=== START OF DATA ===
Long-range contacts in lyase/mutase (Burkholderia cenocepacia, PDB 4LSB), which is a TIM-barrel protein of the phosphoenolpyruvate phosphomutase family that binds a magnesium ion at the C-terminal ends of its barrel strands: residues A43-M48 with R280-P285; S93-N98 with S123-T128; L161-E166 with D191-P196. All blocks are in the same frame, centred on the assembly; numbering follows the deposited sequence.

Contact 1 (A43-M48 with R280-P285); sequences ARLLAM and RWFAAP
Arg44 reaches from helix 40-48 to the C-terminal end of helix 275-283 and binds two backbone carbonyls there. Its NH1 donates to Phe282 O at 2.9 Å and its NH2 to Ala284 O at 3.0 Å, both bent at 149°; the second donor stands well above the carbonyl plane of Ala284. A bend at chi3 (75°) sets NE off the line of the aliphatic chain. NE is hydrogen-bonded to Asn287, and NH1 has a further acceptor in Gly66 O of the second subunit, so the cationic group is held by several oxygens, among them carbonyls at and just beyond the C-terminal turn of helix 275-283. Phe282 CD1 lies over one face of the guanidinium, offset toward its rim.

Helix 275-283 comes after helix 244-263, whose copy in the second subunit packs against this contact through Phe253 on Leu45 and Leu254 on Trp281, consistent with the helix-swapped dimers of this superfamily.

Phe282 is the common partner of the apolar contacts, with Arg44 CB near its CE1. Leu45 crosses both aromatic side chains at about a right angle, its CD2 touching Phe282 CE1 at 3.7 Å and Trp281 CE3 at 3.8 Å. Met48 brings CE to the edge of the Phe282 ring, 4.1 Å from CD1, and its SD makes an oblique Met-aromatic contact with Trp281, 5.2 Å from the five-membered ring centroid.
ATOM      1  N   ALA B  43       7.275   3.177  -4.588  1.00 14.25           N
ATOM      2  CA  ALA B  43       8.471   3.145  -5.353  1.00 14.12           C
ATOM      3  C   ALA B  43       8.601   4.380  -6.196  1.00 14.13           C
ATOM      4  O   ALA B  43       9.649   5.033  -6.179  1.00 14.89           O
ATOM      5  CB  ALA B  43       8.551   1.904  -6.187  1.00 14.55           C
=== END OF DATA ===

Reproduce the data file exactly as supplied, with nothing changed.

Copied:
Long-range contacts in lyase/mutase (Burkholderia cenocepacia, PDB 4LSB), which is a TIM-barrel protein of the phosphoenolpyruvate phosphomutase family that binds a magnesium ion at the C-terminal ends of its barrel strands: residues A43-M48 with R280-P285; S93-N98 with S123-T128; L161-E166 with D191-P196. All blocks are in the same frame, centred on the assembly; numbering follows the deposited sequence.

Contact 1 (A43-M48 with R280-P285); sequences ARLLAM and RWFAAP
Arg44 reaches from helix 40-48 to the C-terminal end of helix 275-283 and binds two backbone carbonyls there. Its NH1 donates to Phe282 O at 2.9 Å and its NH2 to Ala284 O at 3.0 Å, both bent at 149°; the second donor stands well above the carbonyl plane of Ala284. A bend at chi3 (75°) sets NE off the line of the aliphatic chain. NE is hydrogen-bonded to Asn287, and NH1 has a further acceptor in Gly66 O of the second subunit, so the cationic group is held by several oxygens, among them carbonyls at and just beyond the C-terminal turn of helix 275-283. Phe282 CD1 lies over one face of the guanidinium, offset toward its rim.

Helix 275-283 comes after helix 244-263, whose copy in the second subunit packs against this contact through Phe253 on Leu45 and Leu254 on Trp281, consistent with the helix-swapped dimers of this superfamily.

Phe282 is the common partner of the apolar contacts, with Arg44 CB near its CE1. Leu45 crosses both aromatic side chains at about a right angle, its CD2 touching Phe282 CE1 at 3.7 Å and Trp281 CE3 at 3.8 Å. Met48 brings CE to the edge of the Phe282 ring, 4.1 Å from CD1, and its SD makes an oblique Met-aromatic contact with Trp281, 5.2 Å from the five-membered ring centroid.
ATOM      1  N   ALA B  43       7.275   3.177  -4.588  1.00 14.25           N
ATOM      2  CA  ALA B  43       8.471   3.145  -5.353  1.00 14.12           C
ATOM      3  C   ALA B  43       8.601   4.380  -6.196  1.00 14.13           C
ATOM      4  O   ALA B  43       9.649   5.033  -6.179  1.00 14.89           O
ATOM      5  CB  ALA B  43       8.551   1.904  -6.187  1.00 14.55           C